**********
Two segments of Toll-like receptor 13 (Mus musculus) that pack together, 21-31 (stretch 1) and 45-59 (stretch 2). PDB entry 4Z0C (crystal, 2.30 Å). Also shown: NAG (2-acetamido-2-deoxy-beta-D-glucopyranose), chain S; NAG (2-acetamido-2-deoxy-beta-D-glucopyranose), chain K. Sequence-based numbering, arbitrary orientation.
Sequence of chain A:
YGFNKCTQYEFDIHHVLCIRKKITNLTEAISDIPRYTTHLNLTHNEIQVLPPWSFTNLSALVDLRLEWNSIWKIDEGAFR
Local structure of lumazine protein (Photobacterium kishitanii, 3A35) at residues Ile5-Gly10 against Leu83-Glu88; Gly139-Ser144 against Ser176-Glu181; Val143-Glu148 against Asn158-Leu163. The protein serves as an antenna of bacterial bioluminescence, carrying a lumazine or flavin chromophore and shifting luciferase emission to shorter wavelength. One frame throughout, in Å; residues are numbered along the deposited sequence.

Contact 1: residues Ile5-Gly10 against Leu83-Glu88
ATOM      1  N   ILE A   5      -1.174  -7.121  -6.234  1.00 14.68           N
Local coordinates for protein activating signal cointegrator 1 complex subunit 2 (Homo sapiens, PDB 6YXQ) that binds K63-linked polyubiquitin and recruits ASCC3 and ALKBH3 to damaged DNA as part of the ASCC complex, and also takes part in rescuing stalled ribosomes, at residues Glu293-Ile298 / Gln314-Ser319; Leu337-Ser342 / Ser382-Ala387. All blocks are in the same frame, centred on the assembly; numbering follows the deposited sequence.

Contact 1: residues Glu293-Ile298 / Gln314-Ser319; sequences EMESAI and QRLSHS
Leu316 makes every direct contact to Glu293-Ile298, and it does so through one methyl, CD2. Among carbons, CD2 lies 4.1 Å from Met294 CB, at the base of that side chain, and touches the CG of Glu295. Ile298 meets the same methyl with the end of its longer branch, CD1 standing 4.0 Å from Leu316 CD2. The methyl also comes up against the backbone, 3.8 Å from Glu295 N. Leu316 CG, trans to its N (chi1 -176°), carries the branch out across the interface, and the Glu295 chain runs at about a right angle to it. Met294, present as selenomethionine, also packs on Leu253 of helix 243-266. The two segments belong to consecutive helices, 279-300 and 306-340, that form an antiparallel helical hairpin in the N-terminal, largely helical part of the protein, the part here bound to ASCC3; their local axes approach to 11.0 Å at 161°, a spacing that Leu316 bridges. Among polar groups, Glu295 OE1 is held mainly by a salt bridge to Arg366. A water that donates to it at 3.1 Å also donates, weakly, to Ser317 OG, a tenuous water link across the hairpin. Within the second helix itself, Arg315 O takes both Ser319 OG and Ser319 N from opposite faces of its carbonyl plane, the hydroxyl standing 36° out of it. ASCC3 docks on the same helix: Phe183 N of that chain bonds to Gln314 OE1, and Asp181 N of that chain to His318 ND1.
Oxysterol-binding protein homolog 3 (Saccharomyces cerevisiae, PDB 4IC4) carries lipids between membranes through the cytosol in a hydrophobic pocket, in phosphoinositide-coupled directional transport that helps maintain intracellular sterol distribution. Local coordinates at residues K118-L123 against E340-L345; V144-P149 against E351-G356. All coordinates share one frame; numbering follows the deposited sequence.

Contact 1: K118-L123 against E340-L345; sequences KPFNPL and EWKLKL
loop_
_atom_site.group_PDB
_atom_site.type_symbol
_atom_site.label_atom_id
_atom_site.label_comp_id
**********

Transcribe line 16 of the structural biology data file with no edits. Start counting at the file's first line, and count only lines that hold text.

_atom_site.label_comp_id